Arusha, October 30, 2001 (FH) - Two consecutive defence witnesses on Monday and Tuesday told the International Criminal Tribunal for Rwanda (ICTR) that former Bicumbi mayor and genocide suspect Laurent Semanza maintained good relations with people in his commune and initiated many development projects. The 14th defence witness, SDN1, on Tuesday told the court Semanza could not have participated in the 1994 massacres, because he maintained a good relationship with his people.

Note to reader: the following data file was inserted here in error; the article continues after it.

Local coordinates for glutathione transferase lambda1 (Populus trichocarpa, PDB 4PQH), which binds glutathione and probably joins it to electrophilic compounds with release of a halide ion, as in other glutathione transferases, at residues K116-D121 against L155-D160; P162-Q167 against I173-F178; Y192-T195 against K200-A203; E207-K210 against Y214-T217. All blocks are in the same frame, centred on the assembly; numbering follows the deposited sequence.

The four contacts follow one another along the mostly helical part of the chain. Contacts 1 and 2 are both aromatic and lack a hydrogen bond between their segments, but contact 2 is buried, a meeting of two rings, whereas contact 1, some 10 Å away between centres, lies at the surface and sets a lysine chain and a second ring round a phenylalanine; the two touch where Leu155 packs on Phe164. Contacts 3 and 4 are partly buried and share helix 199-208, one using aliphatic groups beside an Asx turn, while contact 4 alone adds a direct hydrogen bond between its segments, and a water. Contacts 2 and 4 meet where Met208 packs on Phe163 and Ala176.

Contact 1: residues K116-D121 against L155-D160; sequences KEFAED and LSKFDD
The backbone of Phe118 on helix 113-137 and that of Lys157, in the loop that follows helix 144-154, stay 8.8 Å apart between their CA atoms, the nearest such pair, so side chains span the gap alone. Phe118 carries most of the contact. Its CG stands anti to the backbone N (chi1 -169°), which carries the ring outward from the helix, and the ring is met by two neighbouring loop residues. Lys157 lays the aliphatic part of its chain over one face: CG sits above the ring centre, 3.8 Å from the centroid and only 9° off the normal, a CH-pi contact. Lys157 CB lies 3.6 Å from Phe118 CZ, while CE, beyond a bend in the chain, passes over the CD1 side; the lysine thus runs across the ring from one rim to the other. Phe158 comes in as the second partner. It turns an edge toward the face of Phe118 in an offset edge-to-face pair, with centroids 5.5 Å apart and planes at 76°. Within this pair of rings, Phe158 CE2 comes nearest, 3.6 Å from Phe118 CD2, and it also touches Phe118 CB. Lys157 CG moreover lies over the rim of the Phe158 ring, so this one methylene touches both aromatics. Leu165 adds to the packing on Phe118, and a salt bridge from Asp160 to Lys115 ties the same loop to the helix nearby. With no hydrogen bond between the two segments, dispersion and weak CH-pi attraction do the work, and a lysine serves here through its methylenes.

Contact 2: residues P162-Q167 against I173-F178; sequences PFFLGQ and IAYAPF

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"He was regarded as a father of the commune," another protected witness, CBM1, told the court on Monday. The witness was led in examination in chief by Semanza's co-counsel Sadikou Alao of Benin. Protected witness SDN1 also said that the killings in 1994 were a continuation of massacres that started earlier. "The massacres started before 1994," he told the court. "I would say they begun from 1990 and continued even in the refugee camps up to 1996. "SDN1 said that as early as 1990, pro-Tutsi Rwandan Patriotic Front (RPF) guerrillas were said to have tortured Hutus in a selective manner in collaboration with its infiltrators in the country. He gave the names of some Hutus, including the mayor of Kanzenze Fidel Rwambuka, as people reportedly killed by the RPF. According to SDN1, Hutus fortified the gates to their homes following the killings. In response to prosecutor Chile Eboe Osuji of Nigeria/Canada, the witness denied he was contradicting statements made to UN investigators. Prosecution maintained the witness had earlier indicated that Hutus did more than fortify their gates. In his testimony, CBM1 said that Semanza did "a lot of good things" with regard to providing health facilities, education, water supply and electricity. But CBM1 told the court that during the multiparty period, the 'Rwandan Patriotic Front radio' Radio Muhabura criticised Semanza and he was subsequently dismissed from his position. Semanza, a former mayor of Bicumbi (Kigali prefecture in central Rwanda), is charged with 14 counts of genocide, conspiracy to commit genocide and crimes against humanity including rape and persecution in Bicumbi and Gikoro communes. He has pleaded not guilty. CBM1 also echoed the testimony of two previous witnesses who told the court of the killing of a Tutsi called Tharcisse Gatwa. According to CBM1, Semanza offered Gatwa employment at Apega School in Bicumbi because he "pitied Gatwa's children". CBM1 said Gatwa was killed on April 8th when police came to his house because they suspected he was hiding weapons. In cross-examination, the witness denied that Interahamwe militia were present during the killing of Gatwa. CBM1 also said he did not see or hear of Semanza training or distributing arms to Interahamwe in Bicumbi before or during the 1994 events. He testified partly in closed session. The hearing continues before judges Yakov Ostrovsky of Russia (presiding), Lloyd George Williams of St. Kitts and Nevis and Pavel Dolenc of Slovenia. SW/JC/PHD/FH (SE1030E)